This morning the Federal Circuit issued a precedential opinion reviewing an order transferring an Equal Pay Act claim from the Eastern District of Louisiana to the Court of Federal Claims. The Federal Circuit also issued two nonprecedential opinions. The first comes in an employment case appealed from the Merit Systems Protection Board, while the second comes in a trademark case appealed from the Trademark Trial and Appeal Board. Finally, the court issued two Rule 36 judgments. Here are the introductions to the opinions and links to the Rule 36 judgments.
Metzinger v. Department of Veterans Affairs (Precedential)
Appellant Rebecca Metzinger, M.D., appeals from an order of the U.S. District Court for the Eastern District of Louisiana transferring her Equal Pay Act (“EPA”) claim to the U.S. Court of Federal Claims under 28 U.S.C. § 1631. We affirm.
Brock v. Merit Systems Protection Board (Nonprecedential)
The Federal Aviation Administration (FAA) removed Jason Brock from his position as an Air Transportation Systems Specialist based on two specifications for insubordination. Mr. Brock appealed the removal decision under the FAA’s Guaranteed Fair Treatment (GFT) appeal process—an appeal process unique to FAA personnel actions— but later withdrew his appeal due to timing issues related to the selection of arbitrators. On the same day he withdrew from the GFT appeal process, Mr. Brock appealed the removal decision to the Merit Systems Protection Board. The Board dismissed Mr. Brock’s appeal for lack of jurisdiction because, in the Board’s view, 49 U.S.C. § 40122(i) prohibits Mr. Brock from appealing his removal decision in more than one forum. On appeal, Mr. Brock argues that his choice to proceed with the GFT appeal was not knowing and informed and, therefore, the Board should not have dismissed his appeal for lack of jurisdiction. For the reasons below, we agree with Mr. Brock and therefore reverse the Board’s dismissal for lack of jurisdiction and remand for the Board to consider the merits of Mr. Brock’s appeal.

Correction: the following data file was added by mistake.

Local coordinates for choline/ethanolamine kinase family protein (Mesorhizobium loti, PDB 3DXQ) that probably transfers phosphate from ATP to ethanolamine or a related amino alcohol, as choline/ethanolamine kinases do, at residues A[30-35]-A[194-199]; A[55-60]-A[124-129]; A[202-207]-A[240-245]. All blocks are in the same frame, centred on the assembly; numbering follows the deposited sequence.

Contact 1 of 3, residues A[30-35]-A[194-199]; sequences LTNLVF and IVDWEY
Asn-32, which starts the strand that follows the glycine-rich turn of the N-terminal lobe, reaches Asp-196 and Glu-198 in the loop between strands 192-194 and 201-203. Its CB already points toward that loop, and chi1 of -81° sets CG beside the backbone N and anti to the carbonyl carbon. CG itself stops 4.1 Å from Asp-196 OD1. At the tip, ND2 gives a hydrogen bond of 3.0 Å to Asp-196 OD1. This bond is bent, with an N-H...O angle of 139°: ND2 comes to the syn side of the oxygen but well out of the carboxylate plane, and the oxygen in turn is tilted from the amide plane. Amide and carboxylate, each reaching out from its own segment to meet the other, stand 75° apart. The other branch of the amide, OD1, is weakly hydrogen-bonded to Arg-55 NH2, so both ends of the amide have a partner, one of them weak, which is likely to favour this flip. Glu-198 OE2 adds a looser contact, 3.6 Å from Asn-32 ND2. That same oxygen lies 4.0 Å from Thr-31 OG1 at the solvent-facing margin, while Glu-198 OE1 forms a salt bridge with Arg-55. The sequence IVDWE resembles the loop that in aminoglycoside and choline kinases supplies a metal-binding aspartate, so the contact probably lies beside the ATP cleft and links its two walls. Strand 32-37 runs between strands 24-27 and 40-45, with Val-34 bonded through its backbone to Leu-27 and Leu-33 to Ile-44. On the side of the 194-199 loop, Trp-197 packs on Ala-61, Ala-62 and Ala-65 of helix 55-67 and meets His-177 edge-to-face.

Sunbio Corp. v. Biogrand Co. (Nonprecedential)
Sunbio Corporation appeals the Trademark Trial and Appeal Board’s cancellation of Sunbio’s “BF-7” mark for nutritional supplements. The Board cancelled the mark on the basis that Sunbio was not the owner of the BF-7 mark at the time of Sunbio’s application for registration because it had not used the mark. Sunbio appeals the cancellation on two grounds: (1) it did not have notice of the cancellation theory relied on by the Board until petitioner Biogrand Co. Ltd.’s reply brief at trial; and (2) substantial evidence does not support the Board’s finding of non-use. We conclude that Sunbio had sufficient notice of the argument ultimately accepted by the Board in cancelling Sunbio’s mark and that substantial evidence supports the Board’s finding that Sunbio was not the owner of the mark due to non-use. We therefore affirm.